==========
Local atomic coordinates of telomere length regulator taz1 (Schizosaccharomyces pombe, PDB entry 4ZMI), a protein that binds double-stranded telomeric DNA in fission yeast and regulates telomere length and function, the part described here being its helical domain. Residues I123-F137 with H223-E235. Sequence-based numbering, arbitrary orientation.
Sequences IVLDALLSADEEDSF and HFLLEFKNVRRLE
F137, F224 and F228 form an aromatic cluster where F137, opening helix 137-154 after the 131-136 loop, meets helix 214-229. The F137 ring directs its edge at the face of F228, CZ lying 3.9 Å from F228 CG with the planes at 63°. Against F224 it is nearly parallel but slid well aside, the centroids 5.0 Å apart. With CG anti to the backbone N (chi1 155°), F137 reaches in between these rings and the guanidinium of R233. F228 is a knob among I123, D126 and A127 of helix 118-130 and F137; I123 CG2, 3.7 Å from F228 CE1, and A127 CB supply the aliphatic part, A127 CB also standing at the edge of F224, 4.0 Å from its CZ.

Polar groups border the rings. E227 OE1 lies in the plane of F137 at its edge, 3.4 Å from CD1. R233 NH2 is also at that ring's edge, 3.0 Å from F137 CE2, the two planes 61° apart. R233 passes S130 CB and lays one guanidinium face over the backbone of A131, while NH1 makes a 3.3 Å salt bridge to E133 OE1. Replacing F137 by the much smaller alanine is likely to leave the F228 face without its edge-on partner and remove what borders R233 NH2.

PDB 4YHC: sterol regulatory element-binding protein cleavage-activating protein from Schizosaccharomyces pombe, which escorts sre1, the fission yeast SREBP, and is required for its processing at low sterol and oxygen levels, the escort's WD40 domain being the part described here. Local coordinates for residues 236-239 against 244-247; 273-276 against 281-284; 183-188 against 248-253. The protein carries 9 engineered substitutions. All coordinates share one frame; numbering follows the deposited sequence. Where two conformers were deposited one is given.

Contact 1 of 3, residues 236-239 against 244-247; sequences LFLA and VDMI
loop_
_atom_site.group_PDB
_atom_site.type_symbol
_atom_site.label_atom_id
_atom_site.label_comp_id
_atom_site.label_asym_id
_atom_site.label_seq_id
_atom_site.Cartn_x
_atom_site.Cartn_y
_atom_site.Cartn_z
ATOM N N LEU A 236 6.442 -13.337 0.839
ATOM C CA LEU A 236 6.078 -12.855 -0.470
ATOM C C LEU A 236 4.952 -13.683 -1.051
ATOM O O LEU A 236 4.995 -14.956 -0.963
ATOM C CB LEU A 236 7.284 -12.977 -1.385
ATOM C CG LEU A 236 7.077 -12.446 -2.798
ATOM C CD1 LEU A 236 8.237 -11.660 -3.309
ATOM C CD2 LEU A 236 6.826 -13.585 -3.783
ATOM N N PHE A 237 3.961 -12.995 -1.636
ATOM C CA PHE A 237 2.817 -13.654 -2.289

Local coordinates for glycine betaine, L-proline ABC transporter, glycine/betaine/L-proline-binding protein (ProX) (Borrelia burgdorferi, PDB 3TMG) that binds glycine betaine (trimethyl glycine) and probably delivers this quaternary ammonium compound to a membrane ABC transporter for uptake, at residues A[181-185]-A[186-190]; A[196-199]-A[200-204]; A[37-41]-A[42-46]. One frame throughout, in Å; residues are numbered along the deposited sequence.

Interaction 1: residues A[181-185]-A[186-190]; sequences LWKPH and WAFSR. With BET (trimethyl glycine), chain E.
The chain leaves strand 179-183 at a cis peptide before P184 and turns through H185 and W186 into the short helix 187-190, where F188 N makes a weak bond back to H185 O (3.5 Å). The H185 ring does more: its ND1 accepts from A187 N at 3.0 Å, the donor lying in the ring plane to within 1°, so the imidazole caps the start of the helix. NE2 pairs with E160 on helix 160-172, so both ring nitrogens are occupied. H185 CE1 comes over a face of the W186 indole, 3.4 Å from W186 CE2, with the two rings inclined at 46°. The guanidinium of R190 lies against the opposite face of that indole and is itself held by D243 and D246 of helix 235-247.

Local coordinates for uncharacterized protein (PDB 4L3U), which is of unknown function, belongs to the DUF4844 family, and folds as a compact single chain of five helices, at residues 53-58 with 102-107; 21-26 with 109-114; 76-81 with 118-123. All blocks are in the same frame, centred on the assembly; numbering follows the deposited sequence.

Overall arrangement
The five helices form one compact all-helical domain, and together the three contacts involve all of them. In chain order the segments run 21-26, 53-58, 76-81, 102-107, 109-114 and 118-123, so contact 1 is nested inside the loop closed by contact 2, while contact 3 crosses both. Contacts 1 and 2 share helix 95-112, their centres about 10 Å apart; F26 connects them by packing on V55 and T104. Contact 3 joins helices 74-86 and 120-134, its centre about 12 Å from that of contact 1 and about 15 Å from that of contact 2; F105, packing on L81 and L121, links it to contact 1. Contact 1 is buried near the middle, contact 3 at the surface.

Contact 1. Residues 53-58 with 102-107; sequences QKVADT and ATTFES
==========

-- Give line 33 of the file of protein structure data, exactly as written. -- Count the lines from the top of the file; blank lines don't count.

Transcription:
Contact 1. Residues 53-58 with 102-107; sequences QKVADT and ATTFES